A versatile method for making anilines – important aromatic molecules used in drugs and agrochemicals – has been developed by researchers in the UK.1 The new approach, which uses non-aromatic precursors and light, bypasses some of the frequent selectivity issues of aromatic chemistry and enabled the scientists to synthesise compounds that can’t be made using traditional cross-coupling reactions.

Anilines are benzene rings with a nitrogen atom attached. These compounds are widely used in industry and are normally prepared by metal-catalysed reactions involving pre-functionalised aromatic substrates. ‘The Buchwald–Hartwig cross-coupling – one of the best reactions ever – is one of these kinds of transformations,’ says Daniele Leonori of the University of Manchester, UK. Leonori explains that although these cross-coupling reactions are very reliable, obtaining the aryl halide precursors can sometimes be challenging. ‘That’s because the chemistry that we have to insert halogens on aromatic rings has a lot of selectivity rules, so there are many compounds that we can’t make, simply because we don’t have a good reaction.’

To overcome this limitation, Leonori and his team, in a collaboration with the pharmaceutical company AstraZeneca, replaced the aromatic starting materials with single-bonded rings containing a C=O group, called cyclohexanones. ‘Our idea was that we can use carbonyl chemistry, which is very selective, to introduce different substituents around this group,’ he says. The researchers mixed the cyclic ketone with an amine and used two metal catalysts and a blue light-emitting diode to produce the desired aniline. They demonstrated the utility of their new strategy by making several commercial drugs.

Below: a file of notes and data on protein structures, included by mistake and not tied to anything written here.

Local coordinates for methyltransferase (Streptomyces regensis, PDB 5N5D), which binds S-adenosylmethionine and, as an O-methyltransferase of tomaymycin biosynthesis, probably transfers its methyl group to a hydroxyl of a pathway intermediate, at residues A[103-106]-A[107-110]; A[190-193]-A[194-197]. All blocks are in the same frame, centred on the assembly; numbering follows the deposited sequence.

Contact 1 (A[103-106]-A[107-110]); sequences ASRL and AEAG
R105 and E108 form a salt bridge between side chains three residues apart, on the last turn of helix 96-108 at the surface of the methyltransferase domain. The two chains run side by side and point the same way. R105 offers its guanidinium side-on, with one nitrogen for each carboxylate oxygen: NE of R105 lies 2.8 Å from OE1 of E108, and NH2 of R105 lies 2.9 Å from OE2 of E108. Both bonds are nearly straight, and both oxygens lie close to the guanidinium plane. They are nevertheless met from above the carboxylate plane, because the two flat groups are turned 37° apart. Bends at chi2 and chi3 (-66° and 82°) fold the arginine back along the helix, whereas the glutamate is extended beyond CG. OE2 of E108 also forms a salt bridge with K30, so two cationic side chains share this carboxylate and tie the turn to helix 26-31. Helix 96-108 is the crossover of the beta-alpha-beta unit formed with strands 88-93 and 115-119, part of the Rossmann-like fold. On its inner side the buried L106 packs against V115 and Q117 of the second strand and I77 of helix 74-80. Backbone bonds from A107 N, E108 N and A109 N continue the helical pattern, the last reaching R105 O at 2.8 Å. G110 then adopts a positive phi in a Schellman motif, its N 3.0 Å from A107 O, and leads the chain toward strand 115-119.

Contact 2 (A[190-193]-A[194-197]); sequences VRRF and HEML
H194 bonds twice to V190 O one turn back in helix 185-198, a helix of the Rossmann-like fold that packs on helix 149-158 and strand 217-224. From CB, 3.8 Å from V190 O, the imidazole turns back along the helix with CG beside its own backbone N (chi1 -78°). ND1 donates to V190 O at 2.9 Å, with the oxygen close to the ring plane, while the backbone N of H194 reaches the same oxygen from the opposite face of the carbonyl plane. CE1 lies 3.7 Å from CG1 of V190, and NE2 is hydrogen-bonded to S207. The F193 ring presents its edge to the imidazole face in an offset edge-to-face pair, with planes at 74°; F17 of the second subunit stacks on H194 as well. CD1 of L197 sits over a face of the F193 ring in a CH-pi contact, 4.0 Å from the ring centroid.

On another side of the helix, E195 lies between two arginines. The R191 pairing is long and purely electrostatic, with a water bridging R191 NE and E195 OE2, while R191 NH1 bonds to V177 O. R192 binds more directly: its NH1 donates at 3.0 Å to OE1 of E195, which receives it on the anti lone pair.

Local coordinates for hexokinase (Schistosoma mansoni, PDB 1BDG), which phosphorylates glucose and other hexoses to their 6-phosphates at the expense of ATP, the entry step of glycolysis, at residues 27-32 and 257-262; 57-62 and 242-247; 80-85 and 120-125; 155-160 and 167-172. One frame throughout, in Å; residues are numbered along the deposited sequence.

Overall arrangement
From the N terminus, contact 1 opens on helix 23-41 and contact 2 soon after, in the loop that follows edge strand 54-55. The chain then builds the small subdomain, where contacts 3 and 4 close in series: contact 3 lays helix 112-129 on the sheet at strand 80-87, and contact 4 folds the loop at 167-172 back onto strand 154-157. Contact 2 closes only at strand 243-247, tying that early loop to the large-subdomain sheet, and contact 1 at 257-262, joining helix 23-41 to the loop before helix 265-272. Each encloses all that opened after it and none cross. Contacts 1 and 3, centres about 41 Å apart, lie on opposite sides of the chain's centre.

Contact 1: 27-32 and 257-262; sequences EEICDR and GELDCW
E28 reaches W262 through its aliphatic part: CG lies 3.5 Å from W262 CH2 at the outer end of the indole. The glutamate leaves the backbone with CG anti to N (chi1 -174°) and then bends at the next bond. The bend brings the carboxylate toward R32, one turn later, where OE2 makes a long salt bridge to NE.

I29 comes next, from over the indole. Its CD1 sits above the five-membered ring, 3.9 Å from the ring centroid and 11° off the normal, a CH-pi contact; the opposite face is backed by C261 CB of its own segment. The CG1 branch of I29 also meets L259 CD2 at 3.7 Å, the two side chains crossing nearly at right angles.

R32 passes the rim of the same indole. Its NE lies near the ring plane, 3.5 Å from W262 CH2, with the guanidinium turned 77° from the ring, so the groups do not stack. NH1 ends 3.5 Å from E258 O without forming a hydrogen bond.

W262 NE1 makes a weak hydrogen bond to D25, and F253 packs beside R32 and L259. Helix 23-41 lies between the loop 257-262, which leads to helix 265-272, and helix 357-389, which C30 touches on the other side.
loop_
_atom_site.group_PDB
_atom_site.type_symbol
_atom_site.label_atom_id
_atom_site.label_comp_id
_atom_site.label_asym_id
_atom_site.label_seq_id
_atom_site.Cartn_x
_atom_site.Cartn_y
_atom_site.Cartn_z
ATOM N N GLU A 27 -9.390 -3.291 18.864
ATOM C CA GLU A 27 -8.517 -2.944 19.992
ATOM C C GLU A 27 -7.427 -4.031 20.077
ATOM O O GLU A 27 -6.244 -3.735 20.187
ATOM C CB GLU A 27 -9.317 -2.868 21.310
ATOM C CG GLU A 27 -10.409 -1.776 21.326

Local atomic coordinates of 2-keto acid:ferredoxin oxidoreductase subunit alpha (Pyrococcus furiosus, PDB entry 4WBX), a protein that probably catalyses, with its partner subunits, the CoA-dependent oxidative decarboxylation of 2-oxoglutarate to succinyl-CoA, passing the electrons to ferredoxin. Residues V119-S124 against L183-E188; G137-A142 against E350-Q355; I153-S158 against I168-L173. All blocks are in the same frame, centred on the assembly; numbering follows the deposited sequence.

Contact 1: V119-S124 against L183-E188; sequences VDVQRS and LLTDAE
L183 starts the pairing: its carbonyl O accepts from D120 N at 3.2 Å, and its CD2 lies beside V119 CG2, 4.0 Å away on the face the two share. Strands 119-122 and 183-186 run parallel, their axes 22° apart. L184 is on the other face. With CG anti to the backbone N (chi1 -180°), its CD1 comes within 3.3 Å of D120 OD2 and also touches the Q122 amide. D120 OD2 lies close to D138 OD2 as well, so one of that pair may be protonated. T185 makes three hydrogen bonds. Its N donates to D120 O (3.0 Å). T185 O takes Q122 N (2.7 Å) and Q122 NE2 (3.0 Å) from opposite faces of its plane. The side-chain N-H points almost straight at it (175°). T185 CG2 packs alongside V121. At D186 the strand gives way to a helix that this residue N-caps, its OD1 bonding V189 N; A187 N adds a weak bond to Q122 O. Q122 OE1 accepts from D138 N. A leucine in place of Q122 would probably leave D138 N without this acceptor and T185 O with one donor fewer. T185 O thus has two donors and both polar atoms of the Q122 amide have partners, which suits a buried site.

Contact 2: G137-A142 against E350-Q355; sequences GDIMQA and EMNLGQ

‘The synthetic procedure is really clever,’ comments Warren Cross, a researcher at Nottingham Trent University, UK. ‘The researchers attach a nitrogen atom to a saturated carbon ring and then remove hydrogen atoms from the saturated carbon ring to generate the benzene ring of the aniline. All of this happens in one reaction,’ Cross notes that many substitution patterns can be accessed in this way. ‘This means that a greater range of aniline molecules can be made efficiently and easily using this single method. The huge scope of aniline compounds described in the study is very impressive.’

Shannon Stahl of the University of Wisconsin–Madison in the US, who developed a previous strategy to make aromatic rings from cyclohexanones,2 says that the new approach is ‘impressive in scope and compatibility with mild reaction conditions.’ He explains that earlier methods leveraged the use of oxygen as an oxidant and employed transition-metal catalysts to promote the dehydrogenation of the ring. ‘The present report promotes the dehydrogenation process by using light and a photoredox catalyst to generate a reactive radical, in combination with a cobalt catalyst that evolves hydrogen gas as the byproduct.’

Leonori points out that the new procedure is meant to fill the gap where common cross-coupling methods don’t work. ‘It’s impossible to be better than the current state of the art because those reactions have been optimised over 30 years,’ he says. ‘Our idea was to look at particularly challenging motifs and try to find a helpful strategy.’ John Hartwig at the University of California, Berkeley in the US agrees that the approach could be valuable in such situations. ‘There will be cases where this would be a useful complementary route to making anilines when the functional group array doesn’t allow cross-coupling,’ he says.

Scaling up the synthesis would still require some work. Leonori says that the main problem at the moment is the long time required for the reaction, so the team is trying to find out which step is slowing down the process to improve it. Stahl believes that the iridium photocatalyst loading might have to be reduced too. ‘But this strategy is very compelling,’ he says. ‘I can certainly envision this approach finding use in medicinal chemistry, and there is no reason to believe that further improvement couldn’t be realised via process-development efforts.’